The London School of Economics and Political Science and LSE Students’ Union fear that proposed new visa regulations could deter significant numbers of international students from studying at the School.
LSE has surveyed all its overseas students (from outside the UK and the EU) to gather views on the recent UK Border Agency's consultation on changes to the student immigration system. As well as giving the School statistical information, the survey allowed students to record their feelings and comments on the proposals. One Indian student warned, "The cancellation of PSW [Post Study Work] will drastically reduce the number of overseas students who come to the UK for studies." A Chinese student reported feeling a responsibility to "inform my peers in my home country to consider their choices to study in the UK..."
The Agency wants to limit further the ability of students to work for a short period after studying and reduce the ability of students to bring in dependents while they are studying. It also plans various other restrictions designed to reduce the number of people coming into the UK using a student visa, including by increasing the standard of English required to come into the country. It is the first two proposals that particularly alarm overseas students at LSE, although the School is concerned to ensure that students undertaking an English course prior to taking up their place at LSE are not deterred.
Nearly 40 per cent of LSE's 4,723 international students responded to the survey. For 56 per cent of them, the temporary entitlement to post-study work was a factor in their decision to study in the UK.
Simeon Underwood, academic registrar at LSE, said,
"LSE attracts the best students from across the world and faces fierce competition particularly from the Ivy League universities in the United States. Our survey shows deep dissatisfaction amongst our overseas student body at the new proposals -- many have made it clear that they would not have applied under the new rules, and some have even said that they will discourage others from doing so."
Commenting on the effect this would have on the LSE student experience, Michael Lok, International Students' Officer at LSE Students’ Union, said,
"The proposed visa changes are likely to have a broad effect on the composition and ethos of the LSE student body, and will ultimately effect the overall university experience for both home and overseas students. The LSESU is working closely with the School on this issue, as well as with other students' unions to ensure that the concerns of all students, both home and international, are taken into account by the government."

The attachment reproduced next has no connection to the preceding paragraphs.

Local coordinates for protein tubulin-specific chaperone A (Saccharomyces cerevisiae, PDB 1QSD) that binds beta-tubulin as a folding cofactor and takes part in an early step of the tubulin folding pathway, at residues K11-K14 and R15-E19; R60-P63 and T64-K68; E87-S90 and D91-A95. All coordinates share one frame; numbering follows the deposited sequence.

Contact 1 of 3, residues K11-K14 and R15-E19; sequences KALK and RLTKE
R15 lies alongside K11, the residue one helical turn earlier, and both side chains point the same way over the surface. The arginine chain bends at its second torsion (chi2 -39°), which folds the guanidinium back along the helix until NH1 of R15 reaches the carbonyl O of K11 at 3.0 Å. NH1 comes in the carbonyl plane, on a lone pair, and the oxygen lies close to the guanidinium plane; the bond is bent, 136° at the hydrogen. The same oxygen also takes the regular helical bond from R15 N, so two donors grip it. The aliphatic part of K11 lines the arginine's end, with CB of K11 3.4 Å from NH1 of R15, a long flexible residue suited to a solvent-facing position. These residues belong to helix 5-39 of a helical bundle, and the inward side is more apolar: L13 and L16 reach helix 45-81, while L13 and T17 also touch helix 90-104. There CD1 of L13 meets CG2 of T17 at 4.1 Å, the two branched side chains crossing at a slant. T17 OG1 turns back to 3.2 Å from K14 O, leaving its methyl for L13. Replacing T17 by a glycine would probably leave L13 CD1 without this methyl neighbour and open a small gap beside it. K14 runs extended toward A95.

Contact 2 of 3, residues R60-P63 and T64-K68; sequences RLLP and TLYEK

The strength of feeling about the new proposals is also evident from the comments by students who responded to the LSE survey. For example:
"[PSW] is one important reason that I chose to study in UK rather than the States, Canada, or Australia." -- Chinese student
I see no point in cancelling PSW. Since most of the foreign students only plan to gain some working experience in UK and have long-term plans back in their home countries… Further as far as I know, foreign students bring enormous consumption to UK". – Chinese student
"If my spouse could not have worked in the UK, I would not have chosen to undertake my (5 year) programme of study in the UK, because she would not only have lost the ability to earn a salary to support our family but also would have to deal in future with the implications of her lost work experience” -Canadian student
“If I couldn’t come with my spouse, I would choose other countries where the cost of living is much less, such as the USA or Canada.” – South Korean student
- This release is issued jointly by the London School of Economics and Political Science and the LSE Students' Union.
- The Universities UK report, The impact of universities on the UK economy estimates that overseas students contribute over £5bn per year to the UK economy both through fees and substantial off-campus expenditure.
- For copies of the survey responses please contact the LSE press office on firstname.lastname@example.org or 020 7955 7060.